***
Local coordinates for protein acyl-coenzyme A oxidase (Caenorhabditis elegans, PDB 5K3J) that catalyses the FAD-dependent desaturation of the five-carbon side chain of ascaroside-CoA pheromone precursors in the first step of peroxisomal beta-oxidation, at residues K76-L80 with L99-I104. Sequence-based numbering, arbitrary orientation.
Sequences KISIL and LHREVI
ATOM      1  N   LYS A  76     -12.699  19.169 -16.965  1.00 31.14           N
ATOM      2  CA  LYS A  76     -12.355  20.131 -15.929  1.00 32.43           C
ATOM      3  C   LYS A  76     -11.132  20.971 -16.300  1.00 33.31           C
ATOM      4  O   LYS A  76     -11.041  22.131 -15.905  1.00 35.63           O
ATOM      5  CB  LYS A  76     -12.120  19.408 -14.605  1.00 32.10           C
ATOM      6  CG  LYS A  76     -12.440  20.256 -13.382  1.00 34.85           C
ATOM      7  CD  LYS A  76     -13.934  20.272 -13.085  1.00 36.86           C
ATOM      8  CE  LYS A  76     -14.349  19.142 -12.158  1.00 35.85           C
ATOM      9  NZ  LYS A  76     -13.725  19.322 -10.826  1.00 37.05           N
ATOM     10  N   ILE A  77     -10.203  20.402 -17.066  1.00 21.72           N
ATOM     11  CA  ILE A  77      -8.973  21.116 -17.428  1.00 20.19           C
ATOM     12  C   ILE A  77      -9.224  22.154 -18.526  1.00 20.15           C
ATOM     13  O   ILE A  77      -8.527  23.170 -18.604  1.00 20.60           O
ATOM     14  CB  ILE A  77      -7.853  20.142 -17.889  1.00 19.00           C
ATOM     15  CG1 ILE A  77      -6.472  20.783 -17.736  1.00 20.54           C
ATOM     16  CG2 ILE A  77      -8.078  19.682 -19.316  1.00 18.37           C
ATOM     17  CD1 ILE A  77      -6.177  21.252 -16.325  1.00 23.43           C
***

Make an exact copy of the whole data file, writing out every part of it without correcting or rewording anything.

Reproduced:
Local coordinates for protein acyl-coenzyme A oxidase (Caenorhabditis elegans, PDB 5K3J) that catalyses the FAD-dependent desaturation of the five-carbon side chain of ascaroside-CoA pheromone precursors in the first step of peroxisomal beta-oxidation, at residues K76-L80 with L99-I104. Sequence-based numbering, arbitrary orientation.
Sequences KISIL and LHREVI
ATOM      1  N   LYS A  76     -12.699  19.169 -16.965  1.00 31.14           N
ATOM      2  CA  LYS A  76     -12.355  20.131 -15.929  1.00 32.43           C
ATOM      3  C   LYS A  76     -11.132  20.971 -16.300  1.00 33.31           C
ATOM      4  O   LYS A  76     -11.041  22.131 -15.905  1.00 35.63           O
ATOM      5  CB  LYS A  76     -12.120  19.408 -14.605  1.00 32.10           C
ATOM      6  CG  LYS A  76     -12.440  20.256 -13.382  1.00 34.85           C
ATOM      7  CD  LYS A  76     -13.934  20.272 -13.085  1.00 36.86           C
ATOM      8  CE  LYS A  76     -14.349  19.142 -12.158  1.00 35.85           C
ATOM      9  NZ  LYS A  76     -13.725  19.322 -10.826  1.00 37.05           N
ATOM     10  N   ILE A  77     -10.203  20.402 -17.066  1.00 21.72           N
ATOM     11  CA  ILE A  77      -8.973  21.116 -17.428  1.00 20.19           C
ATOM     12  C   ILE A  77      -9.224  22.154 -18.526  1.00 20.15           C
ATOM     13  O   ILE A  77      -8.527  23.170 -18.604  1.00 20.60           O
ATOM     14  CB  ILE A  77      -7.853  20.142 -17.889  1.00 19.00           C
ATOM     15  CG1 ILE A  77      -6.472  20.783 -17.736  1.00 20.54           C
ATOM     16  CG2 ILE A  77      -8.078  19.682 -19.316  1.00 18.37           C
ATOM     17  CD1 ILE A  77      -6.177  21.252 -16.325  1.00 23.43           C